CJ favourite Kenny Garrett was up next with Chucho’s Mambo, a wonderful example of jazz musicians inspired and influenced by  220px-KennyGarrettPushingtheWorldAwayAlbumCoverCuban music. Chucho is a reference to the great pianist Chucho Valdez – seen here performing Lorena’s Tango live at the Marciac Festival last year. Kenny Garrett has long embraced global influences, and in several albums (including Beyond the Wall) the power of his tough rhythm section merges these flavours with a contemporary jazz sound. Garrett has a new album just released titled Do Your Dance – expect to hear it soon on Cosmic Jazz.

Black Cuban and Puerto Rican roots converge to create a rhythm-heavy sound with a New York street  feel. This is how the sleeve notes on the compilation NuYorican Hits from UK-based Charly Records describe the Grupo Folklorico tune from their albulibre con salsa con ritmom Concepts in Unity.  Ace percussionist Manny Oquendo is to the fore as he thrashes forcefully to devastating effect. Check him out – he has a unique sound that has both a roots feel but an urban sound. To find out more about Oquendo and the Gonzales brothers who formed the core of this band, have a look at the excellent Orgy in Rhythm blog and try to track down the Libre album Con Salsa… Con Ritmo (pictured). You won’t be disappointed.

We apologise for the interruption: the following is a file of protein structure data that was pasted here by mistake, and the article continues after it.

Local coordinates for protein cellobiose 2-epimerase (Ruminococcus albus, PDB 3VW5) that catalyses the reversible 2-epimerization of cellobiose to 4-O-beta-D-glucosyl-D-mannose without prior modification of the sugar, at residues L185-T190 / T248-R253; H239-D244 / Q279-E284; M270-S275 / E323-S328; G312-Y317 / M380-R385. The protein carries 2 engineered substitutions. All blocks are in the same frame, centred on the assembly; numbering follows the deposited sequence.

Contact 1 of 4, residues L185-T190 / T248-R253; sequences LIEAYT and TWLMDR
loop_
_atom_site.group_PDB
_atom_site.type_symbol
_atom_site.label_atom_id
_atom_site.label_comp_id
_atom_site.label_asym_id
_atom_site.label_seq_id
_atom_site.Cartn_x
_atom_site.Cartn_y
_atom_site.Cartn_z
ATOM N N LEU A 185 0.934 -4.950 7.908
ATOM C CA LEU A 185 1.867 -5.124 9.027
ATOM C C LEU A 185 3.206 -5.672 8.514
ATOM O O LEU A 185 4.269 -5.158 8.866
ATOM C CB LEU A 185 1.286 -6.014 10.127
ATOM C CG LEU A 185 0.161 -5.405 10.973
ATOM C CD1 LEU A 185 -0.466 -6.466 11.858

the pharaohs awakeningFinally, to link joyfulness with last week’s messages there was a taste of Freedom Road from The Pharaohs, a band from Chicago whose first drummer was the late leader of Earth, Wind and Fire, Maurice White. Their album Awakening is worth getting hold of – especially for the standout closer Great House which features guitarist Yehudah Ben Israel sounding like Funkadelic’s Eddie Hazel.